Just Five Minutes a Day


Healthy Living - February 23, 2016
JP Stowe, ATC

It’s getting to that time of year when treadmills get stored away and running in the mud becomes “cool”. The race season is approaching fast, and training for that marathon, 10K, or 5K start to ramp up as you move outside. To some, the thought of running is a painful chore, exhausting, and tedious and should be avoided unless you are trying to lose weight. They couldn’t be more wrong. The health benefits that running has on the human body is powerful. From improved brain cognition, to a better mood and cardiovascular conditioning, it’s hard to argue with the all-around benefits it actually has, even if you do it for just five minutes a day.

1. Better Brain Performance
Exercise is able to raise heart rate and increase the flow of oxygen-rich blood in the body, including the brain. A 2013 study published in the journal Frontiers in Aging Neuroscience found shorter term aerobic exercise like running, improves brain, cognition, and cardiovascular fitness in healthy aging adults. Sedentary adults who exercise regularly can lead to an increase in brain blood flow to the hippocampus — the key brain region that is affected by Alzheimer’s disease. Another recent study in the journal Neurology found that poor cardiovascular fitness in middle age is associated with having a smaller brain 20 years later. This is directly associated with cognitive decline and an increased risk for dementia.

2. A Better Mood- The Runner’s High is Real
Whether you’re having a bad day or you’re in a good mood, running will boost your spirits and make you feel positive. Runners actually have attested to the alleged “runner’s high,” which is the feeling people get after they’ve finished a good job or run. Intense endurance activity is suspected to lead to an increase in endocannabinoids – the brain chemicals that signal pleasure, according to a 2012 study published in The Journal of Experimental Biology. The “neurobiological rewards” theory of the runner’s high could also imply we as humans have evolved to enjoy running.

3. Better Sleep
Going on a daily morning run can become your sleeping aid for getting a good night’s sleep. A 2012 study published in the Journal of Adolescent Health found those who run regularly in the mornings showed an improvement in objective sleep. Subjective sleep quality, mood, and concentration during the day improved, whereas sleepiness during the day decreased. Moreover, exercise can reduce sleeping problems by decreasing arousal, anxiety, and depression.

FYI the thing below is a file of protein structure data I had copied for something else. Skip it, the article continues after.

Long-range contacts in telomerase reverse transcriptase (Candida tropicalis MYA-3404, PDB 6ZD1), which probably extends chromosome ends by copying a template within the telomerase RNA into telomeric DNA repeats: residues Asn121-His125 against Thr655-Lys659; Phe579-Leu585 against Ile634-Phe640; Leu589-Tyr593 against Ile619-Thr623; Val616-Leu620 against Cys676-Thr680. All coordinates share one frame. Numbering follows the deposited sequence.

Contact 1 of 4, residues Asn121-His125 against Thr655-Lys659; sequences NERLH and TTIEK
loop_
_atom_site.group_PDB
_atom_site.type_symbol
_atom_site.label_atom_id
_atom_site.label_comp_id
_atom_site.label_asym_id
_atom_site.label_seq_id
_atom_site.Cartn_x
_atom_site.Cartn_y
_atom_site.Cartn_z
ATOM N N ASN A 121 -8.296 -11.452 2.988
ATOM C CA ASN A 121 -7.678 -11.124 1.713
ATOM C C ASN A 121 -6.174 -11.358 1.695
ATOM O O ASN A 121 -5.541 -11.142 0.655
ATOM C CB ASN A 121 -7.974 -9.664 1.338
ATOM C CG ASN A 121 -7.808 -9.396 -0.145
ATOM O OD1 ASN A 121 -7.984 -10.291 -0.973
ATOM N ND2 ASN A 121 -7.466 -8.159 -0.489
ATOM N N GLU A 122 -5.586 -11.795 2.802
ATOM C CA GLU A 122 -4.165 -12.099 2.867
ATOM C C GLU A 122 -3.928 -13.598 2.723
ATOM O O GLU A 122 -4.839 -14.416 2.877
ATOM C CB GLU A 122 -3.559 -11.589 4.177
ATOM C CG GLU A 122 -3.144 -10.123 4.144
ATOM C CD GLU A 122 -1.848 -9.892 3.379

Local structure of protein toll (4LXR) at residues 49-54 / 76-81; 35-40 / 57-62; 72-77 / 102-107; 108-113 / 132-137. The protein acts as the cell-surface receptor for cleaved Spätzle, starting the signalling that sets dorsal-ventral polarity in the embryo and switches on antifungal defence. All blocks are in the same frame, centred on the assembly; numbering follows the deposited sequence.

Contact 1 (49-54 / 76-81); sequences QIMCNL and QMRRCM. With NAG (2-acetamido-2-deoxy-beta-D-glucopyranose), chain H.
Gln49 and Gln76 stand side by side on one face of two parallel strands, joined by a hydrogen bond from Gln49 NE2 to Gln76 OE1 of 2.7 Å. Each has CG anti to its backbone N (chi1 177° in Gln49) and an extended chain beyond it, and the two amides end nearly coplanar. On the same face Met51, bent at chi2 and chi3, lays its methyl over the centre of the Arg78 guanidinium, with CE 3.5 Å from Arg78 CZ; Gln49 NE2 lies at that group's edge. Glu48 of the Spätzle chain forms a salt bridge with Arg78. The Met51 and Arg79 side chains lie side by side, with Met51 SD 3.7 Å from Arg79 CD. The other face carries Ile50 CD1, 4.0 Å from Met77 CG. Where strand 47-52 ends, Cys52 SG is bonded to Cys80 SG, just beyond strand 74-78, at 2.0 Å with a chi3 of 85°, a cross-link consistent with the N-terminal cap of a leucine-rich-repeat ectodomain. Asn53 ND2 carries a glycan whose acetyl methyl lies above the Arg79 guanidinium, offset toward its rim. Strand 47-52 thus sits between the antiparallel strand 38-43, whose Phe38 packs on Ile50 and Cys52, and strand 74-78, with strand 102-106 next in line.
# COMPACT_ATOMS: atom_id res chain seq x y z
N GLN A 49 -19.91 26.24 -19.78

4. Running Strengthens Your Bones and Joints
A Medicine & Science in Sports & Exercise study of nearly 100,000 runners and walkers found that running doesn't up the risk of osteoarthritis—even people who cover 26.2 miles on the regular. In fact, the study showed runners were half as likely to suffer from knee osteoarthritis compared with walkers. Every time you pound the pavement, you stress your bones and cartilage, just like your muscles, causing them to spring back even stronger. Low-impact exercises like walking, or even spinning or swimming, don't have that same bone-building benefits of running.

5. Reduces Cardiovascular Disease (and high blood pressure, cholesterol, and diabetes!)
Running for 5 minutes every day can cut your risk of cardiovascular disease by almost half. People who run regularly have a 30 percent lower risk of death from all causes, and a whopping 45 percent lower risk of death from cardiovascular disease, according to a 2014 study published in the Journal of the American College of Cardiology. Weekly running, even 5 to 10 minutes a day and at slow speeds less than 6 miles per hour, will suffice to reduce the risk of mortality, compared with not running.

6. Increases Lifespan By Three Years
Running does not only reduce the odds of cardiovascular disease, it can add years to your lifespan — specifically three. People who exercise regularly are found to live an average of three years longer than their sedentary counterparts. Adding years to your life is as simple as doing a 15-minute walk or a 5-minute run. The substantial benefits can mean a difference between life and death for sedentary individuals.

Grab a friend and get started! Five minutes a day is all you need for better health. Who knows, maybe you’ll get hooked and we’ll see you in a marathon next year!